My house is filled with expensive gifts waiting to be opened. If my home is burglarized, damaged or destroyed, are all these gifts covered under my homeowners policy?
It depends on the particular gift. Many homeowners policies limit the amount of coverage or insurance they provide for personal computers, silverware, stamp or coin collections, fine art and jewelry. So, if you have any of these as gifts, your homeowners policy may not cover them in their entirety. There may be limitations on the types of loss or damage that are covered, such as breakage or flood.
Can I get additional coverage for these gifts?
Yes. Look into personal property endorsements and floaters. With an endorsement, you can specify a higher amount than under the standard homeowners policy. With a personal articles floater, items such as jewelry can be covered at full value, with no deductible, based on current appraisal or the bill of sale. Floaters can cover broader causes of loss, such as dropping an expensive ring down the drain.
As a renter, are my gifts covered by renters insurance?
Yes, but renters insurance, like homeowners insurance, limits the amount of coverage for specific items and types of losses covered. Tenants can purchase floaters and endorsements to provide insurance for these uncovered or under-covered items.
What about the gifts sitting in my car while I continue shopping?
Presents stolen from your car are not covered by the typical automobile insurance policy. However, they may be covered, subject to a deductible, under your homeowners or renters policy—again, except when limited under the specific conditions mentioned above.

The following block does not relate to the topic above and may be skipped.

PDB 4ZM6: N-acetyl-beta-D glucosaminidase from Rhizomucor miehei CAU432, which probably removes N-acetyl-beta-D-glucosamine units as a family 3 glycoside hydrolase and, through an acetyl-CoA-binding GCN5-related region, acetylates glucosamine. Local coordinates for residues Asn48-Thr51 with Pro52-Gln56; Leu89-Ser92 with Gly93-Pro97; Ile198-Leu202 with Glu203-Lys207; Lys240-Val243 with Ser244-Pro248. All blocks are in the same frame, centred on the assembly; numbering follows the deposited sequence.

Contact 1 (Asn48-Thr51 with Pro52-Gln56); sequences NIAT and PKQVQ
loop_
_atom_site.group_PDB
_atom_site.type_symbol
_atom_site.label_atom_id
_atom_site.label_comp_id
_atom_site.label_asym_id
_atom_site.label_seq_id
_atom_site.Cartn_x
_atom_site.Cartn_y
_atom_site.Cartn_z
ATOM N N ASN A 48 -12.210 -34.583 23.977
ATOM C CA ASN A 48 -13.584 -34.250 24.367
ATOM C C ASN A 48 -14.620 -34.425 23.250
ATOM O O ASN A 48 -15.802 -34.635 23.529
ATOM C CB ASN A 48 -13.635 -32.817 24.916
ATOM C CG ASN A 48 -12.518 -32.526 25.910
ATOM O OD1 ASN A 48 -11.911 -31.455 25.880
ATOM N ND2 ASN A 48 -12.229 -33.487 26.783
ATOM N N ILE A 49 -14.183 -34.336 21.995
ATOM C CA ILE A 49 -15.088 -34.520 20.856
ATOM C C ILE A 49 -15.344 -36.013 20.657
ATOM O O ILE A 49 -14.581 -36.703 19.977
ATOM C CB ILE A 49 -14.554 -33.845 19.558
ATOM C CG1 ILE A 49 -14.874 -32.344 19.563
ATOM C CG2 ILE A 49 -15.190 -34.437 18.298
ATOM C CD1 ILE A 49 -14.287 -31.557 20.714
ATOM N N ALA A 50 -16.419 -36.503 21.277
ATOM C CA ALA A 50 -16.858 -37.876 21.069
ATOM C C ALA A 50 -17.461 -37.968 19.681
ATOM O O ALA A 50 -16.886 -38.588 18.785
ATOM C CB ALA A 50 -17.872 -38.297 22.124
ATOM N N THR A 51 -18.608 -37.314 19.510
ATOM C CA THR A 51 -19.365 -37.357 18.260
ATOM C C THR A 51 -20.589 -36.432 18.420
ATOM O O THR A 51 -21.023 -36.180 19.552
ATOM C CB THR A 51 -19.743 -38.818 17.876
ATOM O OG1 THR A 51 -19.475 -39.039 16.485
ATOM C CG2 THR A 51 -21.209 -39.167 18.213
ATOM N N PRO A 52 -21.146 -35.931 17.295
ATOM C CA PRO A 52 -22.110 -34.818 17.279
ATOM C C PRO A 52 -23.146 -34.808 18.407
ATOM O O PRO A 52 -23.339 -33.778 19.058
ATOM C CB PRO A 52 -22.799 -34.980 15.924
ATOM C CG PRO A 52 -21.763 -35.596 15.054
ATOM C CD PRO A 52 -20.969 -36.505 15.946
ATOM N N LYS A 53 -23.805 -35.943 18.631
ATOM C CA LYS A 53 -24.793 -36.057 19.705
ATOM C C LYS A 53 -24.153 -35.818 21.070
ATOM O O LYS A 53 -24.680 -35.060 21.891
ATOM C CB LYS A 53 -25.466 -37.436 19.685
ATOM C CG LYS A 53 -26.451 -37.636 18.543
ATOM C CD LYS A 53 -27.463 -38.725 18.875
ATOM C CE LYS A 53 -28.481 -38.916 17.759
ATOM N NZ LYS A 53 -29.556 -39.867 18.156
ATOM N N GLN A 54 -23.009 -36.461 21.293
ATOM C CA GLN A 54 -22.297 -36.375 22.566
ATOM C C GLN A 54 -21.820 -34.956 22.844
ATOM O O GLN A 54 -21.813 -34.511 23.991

Besides purchasing endorsements, how else can I protect my property?
Conduct a home inventory of all your possessions and update this inventory whenever you make major purchases or receive gifts. Go over your insurance policy with our agency to be sure it provides the appropriate coverage and for the total value of items on your inventory. Keep the receipts, serial
numbers and dates of purchases of major items. Appraise jewelry and fine art at least every three years, because they may change in value over time.
What’s involved in a home inventory?
A few hours of your time along with a camera or video recorder.
First, list all of your major belongings and furnishings, with a brief description, any serial numbers and any receipts or appraisals.
Second, back up this list with photos or a video. Photograph every wall of every room, and inside closets and cabinets. With the video, make comments for a verbal record as well as a visual one.
Third, store the inventory in a safe place away from the home, such as a safe-deposit box or another family member’s home. Update this inventory whenever needed.
That’s all it takes for the peace of mind that comes with knowing that you are adequately protected.